New research from Roy Morgan shows an estimated 1.43 million (28.7%) mortgage holders were ‘At Risk’ of ‘mortgage stress’ in the three months to June 2023. This period encompassed two interest rate increases of 0.25% taking official interest rates to 4.1% in June.
This is the equal highest number of mortgage holders considered ‘At Risk’ of mortgage stress (the same as for the three months to May 2023) for over 15 years since there were 1.46 million ‘At Risk’ in May 2008.
Over 530,000 more households at risk of mortgage stress after a year of interest rate increases
The number of Australians ‘At Risk’ of mortgage stress has increased by 539,000 over the last year as the RBA increased interest rates at twelve of the last fourteen-monthly meetings. Official interest rates are now at 4.1% in July 2023, the highest official interest rates since May 2012 over a decade ago.
Despite the sharp increase during the last year the number of Australians in mortgage stress (1,434,000, 28.7% of mortgage holders) remains below the high reached during the Global Financial Crisis in early 2008 of 1,455,000 (35.6%) – although this level is set to be reached with further interest rate increases.
The number of mortgage holders considered ‘Extremely At Risk’, has now increased to 943,000 (19.6%) in the three months to June 2023 which is now significantly above the long-term average over the last 15 years of 15.4%.
Mortgage Stress – Owner-Occupied Mortgage-Holders
Source: Roy Morgan Single Source (Australia), average interviews per 3 month period April 2007 – June 2023, n=2,743.
Base: Australians 14+ with owner occupied home loan.
Mortgage Risk set to increase to over 1.51 million if RBA raises rates by +0.25% in August
Roy Morgan has modelled the impact of two potential RBA interest rate increases of +0.25% in both August (+0.25% to 4.35%) and September (+0.25% to 4.6%).
In June 28.7% of mortgage holders, 1,434,000, were considered ‘At Risk’ and this would increase to over 30% of mortgage holders by September 2023 if these two increases occurred.
If the RBA raises interest rates by +0.25% in August to 4.35% there will be 30.0% (up 1.3% points) of mortgage holders, 1,515,000, considered ‘At Risk’ in August 2023 – an increase of 81,000.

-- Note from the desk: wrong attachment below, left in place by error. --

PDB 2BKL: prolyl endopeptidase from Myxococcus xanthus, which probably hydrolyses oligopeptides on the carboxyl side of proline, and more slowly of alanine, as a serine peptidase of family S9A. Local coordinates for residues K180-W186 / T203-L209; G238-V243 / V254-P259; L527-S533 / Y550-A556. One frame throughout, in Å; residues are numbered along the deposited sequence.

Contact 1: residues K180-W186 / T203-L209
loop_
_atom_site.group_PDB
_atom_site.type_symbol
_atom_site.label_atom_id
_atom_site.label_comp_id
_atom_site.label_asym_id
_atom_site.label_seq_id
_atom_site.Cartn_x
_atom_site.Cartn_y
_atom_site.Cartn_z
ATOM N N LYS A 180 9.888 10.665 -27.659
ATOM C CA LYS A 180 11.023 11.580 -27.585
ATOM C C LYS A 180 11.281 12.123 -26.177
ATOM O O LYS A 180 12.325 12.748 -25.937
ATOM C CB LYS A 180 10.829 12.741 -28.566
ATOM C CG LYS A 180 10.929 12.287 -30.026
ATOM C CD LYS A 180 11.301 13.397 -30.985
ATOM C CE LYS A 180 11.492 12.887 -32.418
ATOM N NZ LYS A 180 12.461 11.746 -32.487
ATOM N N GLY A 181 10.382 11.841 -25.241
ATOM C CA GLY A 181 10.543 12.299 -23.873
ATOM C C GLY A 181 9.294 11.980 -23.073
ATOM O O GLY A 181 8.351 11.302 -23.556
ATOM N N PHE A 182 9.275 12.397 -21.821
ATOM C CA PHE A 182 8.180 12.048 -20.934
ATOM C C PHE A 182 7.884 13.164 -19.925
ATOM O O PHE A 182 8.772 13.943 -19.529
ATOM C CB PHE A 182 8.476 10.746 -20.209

If the RBA raises interest rates by a further +0.25% in September to 4.6% there will be 30.7% (up 2% points) of mortgage holders, 1,551,000, considered ‘At Risk’ in September 2023 – an increase of 117,000.
Mortgage Risk at different level of interest rate increases in August & September 2023
Source: Roy Morgan Single Source (Australia), April – June 2023, n=3,656. Base: Australians 14+ with owner occupied home loan.
How are mortgage holders considered ‘At Risk’ or ‘Extremely At Risk’ determined?
Roy Morgan considers the risk of ‘mortgage stress’ among Mortgage holders in two ways:
Mortgage holders are considered ‘At Risk’ if their mortgage repayments are greater than a certain percentage of household income – depending on income and spending.
Mortgage holders are considered ‘Extremely at Risk’ if even the ‘interest only’ is over a certain proportion of household income.
Unemployment is the factor which has the largest impact on income and mortgage stress
It is worth understanding that this is a conservative model, essentially assuming all other factors remain the same. And of course we are already seeing an increase in unemployment (Australian unemployment increases to 10.3% in June – the highest since January 2023 – June 30, 2023).
While all eyes are on interest rates the greatest impact on an individual, or household’s, ability to pay their mortgage is not interest rates, it’s if they lose their job or main source of income.
Michele Levine, CEO Roy Morgan, says mortgage stress remained around its highest levels in over a decade in June with 1.43 million mortgage holders considered ‘At Risk’ of mortgage stress as the RBA’s interest rate increases early in 2023 flowed through to the wider mortgage market: